So, if you wait to take the bird out of the oven or smoker at 165 F, then you will have already overcooked several parts of it.
In short, this is why Butterball turkeys do not contain pop up timers and haven't done so for the 60 years that that they have been in operation!
There aren't actual statistics regarding how reliable or unreliable pop up timers are. However, there are many culinary experts - me included - who is going to tell you that you simply can't trust a pop up timer.
You must be asking yourself - if pop up timers are so inaccurate, why do so many companies continue to include them with their raw or frozen turkey?
Well, Thanksgiving is likely to blame for this phenomenon. See, this is the one time of the year that everyone, novice and new cooks alike, are expected to turn out turkeys.
Since they don't really know what they are doing, they use the pop up turkey timer as a guide instead. It is easy to use and, many turkeys are already equipped with pop up timers, meaning that people don't have to go out and buy their own.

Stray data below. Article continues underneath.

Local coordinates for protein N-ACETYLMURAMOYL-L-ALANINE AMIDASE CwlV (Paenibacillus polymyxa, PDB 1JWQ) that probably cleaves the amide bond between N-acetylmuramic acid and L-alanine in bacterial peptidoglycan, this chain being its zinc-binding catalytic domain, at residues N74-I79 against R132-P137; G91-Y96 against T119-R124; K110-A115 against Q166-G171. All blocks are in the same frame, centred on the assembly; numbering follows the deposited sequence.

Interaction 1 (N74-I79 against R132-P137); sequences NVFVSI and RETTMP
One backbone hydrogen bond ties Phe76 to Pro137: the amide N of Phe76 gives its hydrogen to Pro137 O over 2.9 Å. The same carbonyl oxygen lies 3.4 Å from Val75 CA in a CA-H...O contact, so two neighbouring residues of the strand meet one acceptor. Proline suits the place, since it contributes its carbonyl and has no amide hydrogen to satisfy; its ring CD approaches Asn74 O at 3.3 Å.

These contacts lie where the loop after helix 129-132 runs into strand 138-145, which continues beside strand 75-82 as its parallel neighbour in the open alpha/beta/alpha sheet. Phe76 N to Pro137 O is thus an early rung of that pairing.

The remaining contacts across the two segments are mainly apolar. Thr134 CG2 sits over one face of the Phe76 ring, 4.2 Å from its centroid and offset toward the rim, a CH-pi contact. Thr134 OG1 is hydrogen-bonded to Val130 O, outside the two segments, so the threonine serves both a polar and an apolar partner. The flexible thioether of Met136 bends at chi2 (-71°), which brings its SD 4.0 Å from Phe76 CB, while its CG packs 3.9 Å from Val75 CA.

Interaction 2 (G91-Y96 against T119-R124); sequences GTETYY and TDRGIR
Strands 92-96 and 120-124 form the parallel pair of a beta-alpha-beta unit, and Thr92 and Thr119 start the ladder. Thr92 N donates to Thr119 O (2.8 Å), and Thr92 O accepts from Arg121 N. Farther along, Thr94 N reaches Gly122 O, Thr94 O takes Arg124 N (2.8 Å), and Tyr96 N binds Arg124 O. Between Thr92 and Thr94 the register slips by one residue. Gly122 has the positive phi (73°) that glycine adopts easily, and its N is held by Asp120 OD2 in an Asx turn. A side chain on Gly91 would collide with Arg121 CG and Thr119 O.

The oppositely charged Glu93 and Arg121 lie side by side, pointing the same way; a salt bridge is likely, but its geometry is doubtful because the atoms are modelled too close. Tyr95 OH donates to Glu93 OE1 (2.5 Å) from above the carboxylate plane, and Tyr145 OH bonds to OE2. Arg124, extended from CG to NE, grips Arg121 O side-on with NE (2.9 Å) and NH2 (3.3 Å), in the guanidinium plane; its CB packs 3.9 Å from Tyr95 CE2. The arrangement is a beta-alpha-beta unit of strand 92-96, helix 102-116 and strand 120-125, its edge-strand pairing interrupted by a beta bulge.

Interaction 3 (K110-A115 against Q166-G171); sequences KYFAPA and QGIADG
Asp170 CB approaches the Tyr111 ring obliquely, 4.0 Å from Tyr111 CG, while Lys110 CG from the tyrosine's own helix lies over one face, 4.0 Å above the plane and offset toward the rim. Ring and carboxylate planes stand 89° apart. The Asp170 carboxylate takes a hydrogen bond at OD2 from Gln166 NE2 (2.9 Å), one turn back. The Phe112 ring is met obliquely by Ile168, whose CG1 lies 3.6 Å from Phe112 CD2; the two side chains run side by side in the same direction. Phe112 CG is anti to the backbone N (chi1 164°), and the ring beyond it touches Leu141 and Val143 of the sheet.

OK, so if you can't use a pop up timer with Butterball turkeys, what can you use instead?
The only tool that will give you an accurate reading and let you know precisely when your turkey is done is a meat thermometer, sometimes referred to as a turkey thermometer although it can be used with any cut of meat.
You simply insert the meat thermometer into the meat and get a reading almost instantly. This lets you know if the turkey is done or if it needs to remain in the oven or smoker for a little longer.
The thing to keep in mind is that there is more than one type of meat thermometer. You have the old school ones with an analog display. Then you have the instant read digital options. Some meat thermometers can be left in the turkey while others can only be used once the turkey has been removed from the heat source.